Callen Harty has for years been a fixture at Broom Street Theater, authoring plays like “Invisible Boy,” “Myth America” and “One Man/One Woman.” The former artistic director, who recovered from a heart attack suffered on stage at Broom Street in 2008, writes in the introduction to his new book, “My Queer Life,” that, since that episode, he is following his heart’s calling.

That calling, he writes, is to give a voice to anyone struggling with a fear of coming out. His book, which he self-published, is a collection of poems, essays and blog posts that he has written over a span of more than 30 years.

Harty writes that he realized “it might benefit others to collect these pieces together into one volume and not be afraid of what others might think, but rather to put it out there as a gift of love in the hope of helping others better understand my queer brothers and sisters ...”

Harty, 56, spoke with the State Journal about his journey and where his heart will take him next.

Q: Why publish this book now?

A: It’s actually something I’ve been thinking about for quite some time. This is the first year in about 20-some years that I’m not doing a play at Broom Street Theater. I took about a year off to focus on the book. I’ve had a fair number of essays published in various places, and I just thought, “I have so much material here, I want to get it out there.”

I presented the idea to the editor of Life After Hate, (a website that) had published several of my essays. They were also publishing some books and he said it sounded great. I sent him what I had and he agreed to publish it. And then he left and they decided not to publish books anymore. I already had the momentum for it so I just kept going.

Q: How did you choose what to include in the book?

A: I had a lot to choose from. I couldn’t include everything I wanted or it would be a 500- or 600-page book. I chose the poems and essays that had the most universal impact.

Q: Who are you hoping to reach?

A: I think there’s a market for folks in the queer community, particularly those who may be struggling with coming-out issues and who need to see that it’s OK to do that. I’ve been getting a lot of good response from straight folks who have no clue about what the queer community is like, saying that it’s been very moving for them to read about some people’s struggles. It’s given them a better understanding of their gay and lesbian neighbors.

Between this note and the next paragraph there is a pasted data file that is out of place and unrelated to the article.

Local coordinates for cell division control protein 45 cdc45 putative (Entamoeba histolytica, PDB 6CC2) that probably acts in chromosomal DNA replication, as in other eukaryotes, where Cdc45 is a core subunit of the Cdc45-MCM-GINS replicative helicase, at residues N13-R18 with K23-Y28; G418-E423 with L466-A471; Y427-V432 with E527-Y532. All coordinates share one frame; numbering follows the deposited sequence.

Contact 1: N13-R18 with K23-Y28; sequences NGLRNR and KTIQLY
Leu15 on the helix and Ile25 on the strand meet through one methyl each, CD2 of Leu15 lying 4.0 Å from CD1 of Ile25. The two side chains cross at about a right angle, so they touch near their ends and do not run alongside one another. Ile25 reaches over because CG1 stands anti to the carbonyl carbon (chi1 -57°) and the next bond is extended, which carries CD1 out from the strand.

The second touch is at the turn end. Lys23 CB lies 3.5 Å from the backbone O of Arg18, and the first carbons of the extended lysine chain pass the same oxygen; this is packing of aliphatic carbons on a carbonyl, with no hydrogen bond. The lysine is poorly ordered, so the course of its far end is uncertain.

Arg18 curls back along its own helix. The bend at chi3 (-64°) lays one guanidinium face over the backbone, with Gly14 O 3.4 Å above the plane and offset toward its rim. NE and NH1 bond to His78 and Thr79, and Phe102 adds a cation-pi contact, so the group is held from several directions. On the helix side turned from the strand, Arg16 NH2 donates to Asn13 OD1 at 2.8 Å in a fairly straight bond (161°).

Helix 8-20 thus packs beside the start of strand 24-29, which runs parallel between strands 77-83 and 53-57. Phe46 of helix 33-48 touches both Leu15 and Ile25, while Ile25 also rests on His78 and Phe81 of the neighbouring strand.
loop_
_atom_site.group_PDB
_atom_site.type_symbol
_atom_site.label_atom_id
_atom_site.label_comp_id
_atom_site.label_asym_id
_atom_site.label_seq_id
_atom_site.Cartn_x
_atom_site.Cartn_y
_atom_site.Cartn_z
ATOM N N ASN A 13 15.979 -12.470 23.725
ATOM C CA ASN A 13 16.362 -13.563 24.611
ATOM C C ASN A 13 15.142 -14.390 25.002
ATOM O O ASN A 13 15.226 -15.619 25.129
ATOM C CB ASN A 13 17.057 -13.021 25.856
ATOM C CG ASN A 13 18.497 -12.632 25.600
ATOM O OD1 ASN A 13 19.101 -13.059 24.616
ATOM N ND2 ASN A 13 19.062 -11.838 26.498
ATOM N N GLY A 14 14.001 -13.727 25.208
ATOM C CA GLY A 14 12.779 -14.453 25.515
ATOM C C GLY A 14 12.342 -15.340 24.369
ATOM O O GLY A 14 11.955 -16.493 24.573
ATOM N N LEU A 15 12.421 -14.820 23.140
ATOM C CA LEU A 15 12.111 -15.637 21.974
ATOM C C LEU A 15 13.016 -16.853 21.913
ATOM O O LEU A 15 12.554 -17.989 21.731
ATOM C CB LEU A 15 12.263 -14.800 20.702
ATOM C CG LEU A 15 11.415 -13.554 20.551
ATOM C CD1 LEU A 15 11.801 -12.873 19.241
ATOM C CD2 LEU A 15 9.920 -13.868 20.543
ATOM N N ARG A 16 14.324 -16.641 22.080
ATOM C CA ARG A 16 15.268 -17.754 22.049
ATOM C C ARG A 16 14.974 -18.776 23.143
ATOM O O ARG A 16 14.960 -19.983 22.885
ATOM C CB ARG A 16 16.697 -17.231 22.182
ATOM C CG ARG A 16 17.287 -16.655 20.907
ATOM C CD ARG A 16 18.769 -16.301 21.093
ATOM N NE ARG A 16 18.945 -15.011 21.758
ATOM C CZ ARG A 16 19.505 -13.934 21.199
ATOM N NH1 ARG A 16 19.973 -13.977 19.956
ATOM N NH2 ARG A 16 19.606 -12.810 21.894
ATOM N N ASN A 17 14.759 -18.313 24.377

Q: Can you define queer?

A: I’m not sure. It encompasses a lot of things. It encompasses gay, lesbian, bisexual, transgender, intersex, asexual — a whole rainbow of sexual and gender identities. I really don’t like using the term sexual identity, because for me, being gay isn’t just about my sexuality. It’s also about my emotional, physical, intellectual preferences as well.

Q: Do you ever write fiction?

A: I’m working on a novel right now that’s based on my coming-out years. It’s part of a planned trilogy. The first one is called “Out in the Country.” I’m also working on another book about surviving childhood sexual abuse.

Q: Will you continue to write plays?

A: I will, at some point, be submitting something to Broom Street Theater for next year. I’m not sure what that will be yet.

Q: You’re an outspoken activist for gay rights. What more can Madison do?

A: I think Madison overall is pretty supportive of gay and lesbian issues. I think Wisconsin as a whole needs to do a lot better. We have leadership in the state right now that is not exactly on board with where the rest of the state is as far as public opinion. I think we all need to contact our legislators and make some changes. It feels like right now Wisconsin might be the last state in the union to allow gay marriages. We have one of the most regressive amendments in the country and we’re one of the last ones to file a suit against that.

Folks who are already in support of lesbian, gay and transgender issues need to do more as far as contacting legislators and joining queer people in our struggle. It’s all one struggle. If I don’t have rights as a gay man, that affects everyone. If an African-American woman doesn’t have rights, that’s not good for any of us. If Latinos don’t have rights, we all suffer. For me, it’s part of a larger, prouder struggle.

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